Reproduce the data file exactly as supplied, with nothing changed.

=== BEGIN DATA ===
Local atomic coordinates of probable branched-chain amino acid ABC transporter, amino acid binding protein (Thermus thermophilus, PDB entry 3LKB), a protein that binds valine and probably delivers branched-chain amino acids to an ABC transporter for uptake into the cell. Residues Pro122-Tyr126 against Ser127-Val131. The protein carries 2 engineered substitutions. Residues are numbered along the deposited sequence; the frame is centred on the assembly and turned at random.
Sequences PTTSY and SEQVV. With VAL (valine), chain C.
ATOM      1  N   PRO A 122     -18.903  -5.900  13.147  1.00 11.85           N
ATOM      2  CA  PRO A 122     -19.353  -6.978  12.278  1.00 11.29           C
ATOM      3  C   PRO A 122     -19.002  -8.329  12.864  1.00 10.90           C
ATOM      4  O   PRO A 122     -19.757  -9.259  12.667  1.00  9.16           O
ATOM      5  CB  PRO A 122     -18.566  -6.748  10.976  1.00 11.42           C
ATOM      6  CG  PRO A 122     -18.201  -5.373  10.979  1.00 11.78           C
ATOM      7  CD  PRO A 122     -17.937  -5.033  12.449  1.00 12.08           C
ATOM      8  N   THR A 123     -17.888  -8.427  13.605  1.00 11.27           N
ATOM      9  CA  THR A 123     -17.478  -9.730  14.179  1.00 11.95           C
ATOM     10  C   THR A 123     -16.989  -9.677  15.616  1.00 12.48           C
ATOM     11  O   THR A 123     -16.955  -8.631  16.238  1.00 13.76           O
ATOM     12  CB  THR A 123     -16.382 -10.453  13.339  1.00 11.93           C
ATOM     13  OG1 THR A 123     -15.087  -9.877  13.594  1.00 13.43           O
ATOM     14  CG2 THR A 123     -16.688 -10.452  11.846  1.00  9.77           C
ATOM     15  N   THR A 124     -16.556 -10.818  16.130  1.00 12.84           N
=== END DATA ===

Local atomic coordinates of probable branched-chain amino acid ABC transporter, amino acid binding protein (Thermus thermophilus, PDB entry 3LKB), a protein that binds valine and probably delivers branched-chain amino acids to an ABC transporter for uptake into the cell. Residues Pro122-Tyr126 against Ser127-Val131. The protein carries 2 engineered substitutions. Residues are numbered along the deposited sequence; the frame is centred on the assembly and turned at random.
Sequences PTTSY and SEQVV. With VAL (valine), chain C.
ATOM      1  N   PRO A 122     -18.903  -5.900  13.147  1.00 11.85           N
ATOM      2  CA  PRO A 122     -19.353  -6.978  12.278  1.00 11.29           C
ATOM      3  C   PRO A 122     -19.002  -8.329  12.864  1.00 10.90           C
ATOM      4  O   PRO A 122     -19.757  -9.259  12.667  1.00  9.16           O
ATOM      5  CB  PRO A 122     -18.566  -6.748  10.976  1.00 11.42           C
ATOM      6  CG  PRO A 122     -18.201  -5.373  10.979  1.00 11.78           C
ATOM      7  CD  PRO A 122     -17.937  -5.033  12.449  1.00 12.08           C
ATOM      8  N   THR A 123     -17.888  -8.427  13.605  1.00 11.27           N
ATOM      9  CA  THR A 123     -17.478  -9.730  14.179  1.00 11.95           C
ATOM     10  C   THR A 123     -16.989  -9.677  15.616  1.00 12.48           C
ATOM     11  O   THR A 123     -16.955  -8.631  16.238  1.00 13.76           O
ATOM     12  CB  THR A 123     -16.382 -10.453  13.339  1.00 11.93           C
ATOM     13  OG1 THR A 123     -15.087  -9.877  13.594  1.00 13.43           O
ATOM     14  CG2 THR A 123     -16.688 -10.452  11.846  1.00  9.77           C
ATOM     15  N   THR A 124     -16.556 -10.818  16.130  1.00 12.84           N